Status Report for the PPDC: Resistance Management For Bt-crop
Note: This information is provided for reference purposes only. Although the information provided here was accurate and current when first created, it is now outdated.
There are currently 8 registered Bacillus thuringiensis (Bt) plant-pesticides. There is one registration each for Bt potatoes, Bt cotton, and Bt popcorn; and there are 5 registrations for Bt field corn. One of these Bt field corn products (Novartis' Event 11) is also registered for processed sweet corn.
Resistance management for Bt-crops was one of the first issues brought to the Pesticide Program Dialog Committee (PPDC). At the time of that meeting, resistance management for Bt crops already was an issue being discussed by EPA, registrants, and public interest groups at Scientific Advisory Panel (SAP) meetings. In addition, registrants were conducting research on the biology and ecology of affected insects and crops to better understand long-term resistance management of Bt-crops to slow or halt the development of insect resistance. Of special consideration were the microbial forms of Bt used in Integrated Pest Management (IPM) programs because of their importance to sustainable agriculture and organic farming. That first PPDC cautioned EPA not to require resistance management plans for all pesticides, while acknowledging that Bt was a special case ("in the public good") and worthy of extra protection.
Subsequent to registration of the first Bt crops in 1995, a great deal has been learned which has been helpful in better understanding the need for and refining resistance management plans. A USDA organization known as NC (North Central) 205 issued a report in 1997 for Bt corn which recommended refuges or set-asides using non-Bt corn acreage as a major component of resistance management plans. EPA has also received a detailed, final report from the February 9, 1998 SAP Subpanel meeting on Bt resistance management; and the International Life Sciences Institute (ILSI) is in the process of finalizing their report which focuses on Bt resistance management for corn. In January of this year, in preparation for another SAP meeting on Bt crops and resistance management, EPA released a report summarizing our current understanding of this topic. Shortly afterwards, the Union of Concerned Scientists published their report entitled: Now or Never, Serious New Plans to Save a Natural Pest Control. Additional knowledge on Bt resistance has been garnered from annual research reports on Bt resistance submitted to EPA by registrants of Bt plant-pesticides; Agency hearings and participation in regional and national workshops; and extensive literature review on Bt resistance conducted by EPA scientists.
A significantly larger rate of adoption of Bt plant-pesticides technology has occurred than what was expected by registrants and by EPA at the time the initial Bt products were registered. This is especially true for Bt-corn. Although the 1998 data is not yet available, preliminary estimates have Bt-based plant-pesticides representing 15 to 17 percent of the field corn crop in the US, and adoption of Bt-based plant-pesticides rising to a high of 25 percent in 1999. Surprisingly, in 1995 it was estimated that the adoption of Bt-based plant-pesticides would be about five percent by the year 2001.
Mindful of the accelerated adoption rate, EPA and USDA have agreed to re-examine Bt crop resistance and resistance management strategies. EPA and USDA intend to use a public dialog process to include researchers, registrants, growers, public interest groups, and government agencies to identify reasonable approaches to resistance management. The PPDC meeting is not intended to discuss the exact size and location of refuges or set-asides that government agencies and growers would support, but rather to present and discuss the general framework and process for enhancing the knowledge base on Bt resistance and management of plant-pesticides. In addition, EPA and USDA are jointly authoring a working paper to serve as the central discussion piece for a planned workshop in early March aimed at exploring ways of designing and implementing resistance management programs that are flexible and can accommodate rapidly changing technology (e.g., gene stacking or adding additional Bt proteins, and adding new non-Bt genes to crop plants).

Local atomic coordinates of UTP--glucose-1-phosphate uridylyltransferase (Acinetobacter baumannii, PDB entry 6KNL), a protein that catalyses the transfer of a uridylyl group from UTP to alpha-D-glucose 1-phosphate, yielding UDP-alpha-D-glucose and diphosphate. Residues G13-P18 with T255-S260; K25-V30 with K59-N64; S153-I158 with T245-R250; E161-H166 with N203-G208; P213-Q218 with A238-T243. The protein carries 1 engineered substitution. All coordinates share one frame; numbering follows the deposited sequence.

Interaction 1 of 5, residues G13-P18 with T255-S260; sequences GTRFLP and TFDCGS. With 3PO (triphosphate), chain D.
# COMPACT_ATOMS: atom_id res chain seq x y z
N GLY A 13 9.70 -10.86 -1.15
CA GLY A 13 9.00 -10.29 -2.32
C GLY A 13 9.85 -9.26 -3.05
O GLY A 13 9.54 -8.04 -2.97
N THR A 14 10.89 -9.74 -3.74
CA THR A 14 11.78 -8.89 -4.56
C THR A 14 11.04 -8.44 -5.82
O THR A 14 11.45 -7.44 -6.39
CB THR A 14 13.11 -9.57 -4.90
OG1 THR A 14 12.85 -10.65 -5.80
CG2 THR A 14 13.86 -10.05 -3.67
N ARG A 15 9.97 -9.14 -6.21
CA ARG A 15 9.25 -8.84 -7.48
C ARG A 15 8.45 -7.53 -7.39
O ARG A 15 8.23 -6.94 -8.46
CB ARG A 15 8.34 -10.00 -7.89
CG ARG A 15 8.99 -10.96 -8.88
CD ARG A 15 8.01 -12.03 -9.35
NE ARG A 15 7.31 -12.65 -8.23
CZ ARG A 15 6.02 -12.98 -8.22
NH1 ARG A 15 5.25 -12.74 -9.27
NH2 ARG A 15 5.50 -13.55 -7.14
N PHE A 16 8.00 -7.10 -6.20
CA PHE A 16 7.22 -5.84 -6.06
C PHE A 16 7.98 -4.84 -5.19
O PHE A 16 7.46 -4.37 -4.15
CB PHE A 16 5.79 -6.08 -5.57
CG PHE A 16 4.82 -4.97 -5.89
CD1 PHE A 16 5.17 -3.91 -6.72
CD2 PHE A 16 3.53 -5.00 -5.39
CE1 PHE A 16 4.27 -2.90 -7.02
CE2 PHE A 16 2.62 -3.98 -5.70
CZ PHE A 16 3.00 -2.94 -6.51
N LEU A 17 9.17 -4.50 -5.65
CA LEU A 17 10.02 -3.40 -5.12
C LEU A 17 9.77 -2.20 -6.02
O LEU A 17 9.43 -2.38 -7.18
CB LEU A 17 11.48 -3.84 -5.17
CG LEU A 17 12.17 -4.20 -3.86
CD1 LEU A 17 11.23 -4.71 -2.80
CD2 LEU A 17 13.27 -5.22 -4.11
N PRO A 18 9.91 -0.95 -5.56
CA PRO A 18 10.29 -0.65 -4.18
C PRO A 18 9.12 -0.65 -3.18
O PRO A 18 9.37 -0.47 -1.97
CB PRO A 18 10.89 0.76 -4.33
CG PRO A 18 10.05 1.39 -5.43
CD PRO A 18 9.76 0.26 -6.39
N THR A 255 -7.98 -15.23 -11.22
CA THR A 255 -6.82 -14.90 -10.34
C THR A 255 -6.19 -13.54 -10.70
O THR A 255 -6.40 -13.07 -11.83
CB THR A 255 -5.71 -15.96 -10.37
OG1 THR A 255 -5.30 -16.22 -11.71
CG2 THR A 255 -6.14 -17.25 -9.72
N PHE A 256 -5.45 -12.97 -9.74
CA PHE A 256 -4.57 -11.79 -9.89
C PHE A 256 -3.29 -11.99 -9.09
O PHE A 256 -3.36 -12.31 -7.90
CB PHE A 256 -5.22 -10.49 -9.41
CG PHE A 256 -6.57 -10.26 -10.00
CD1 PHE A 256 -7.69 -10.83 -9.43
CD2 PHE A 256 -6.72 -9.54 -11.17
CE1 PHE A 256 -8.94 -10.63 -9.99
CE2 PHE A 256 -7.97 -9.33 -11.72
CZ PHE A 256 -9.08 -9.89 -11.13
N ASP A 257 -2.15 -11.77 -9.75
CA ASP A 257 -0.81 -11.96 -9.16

EPA is also actively considering changes to existing registrations, especially for Bt potatoes and certain Bt corn registrations, to stipulate similar refuges or set-asides as those listed in the registrations for Bt cotton. The size, location, and time frame for implementing these set-asides would be a major focus of the proposed March workshop. EPA and USDA would like to have consistent refuge or set-aside requirements for similar Bt crop registrations where appropriate; however, some Bt-proteins may turn out to be so unique that refugia or set-aside acreage could be reduced or even eliminated for those products. In addition, regional differences in climate, pest/crop combinations, and pest biology may call for different resistance management plans, e.g., the pink bollworm control program in Arizona.
In the long-term, a regional approach to resistance management for plant-pesticides is gaining support. USDA is considering the development of "virtual centers" around the country to be staffed by commodity experts from the USDA and grant partners. While the centers would serve a number of functions, one role discussed has been development of regional resistance management plans for Bt-based crops. These regional centers could help establish appropriate regional resistance management strategies for the Bt crops grown in that area.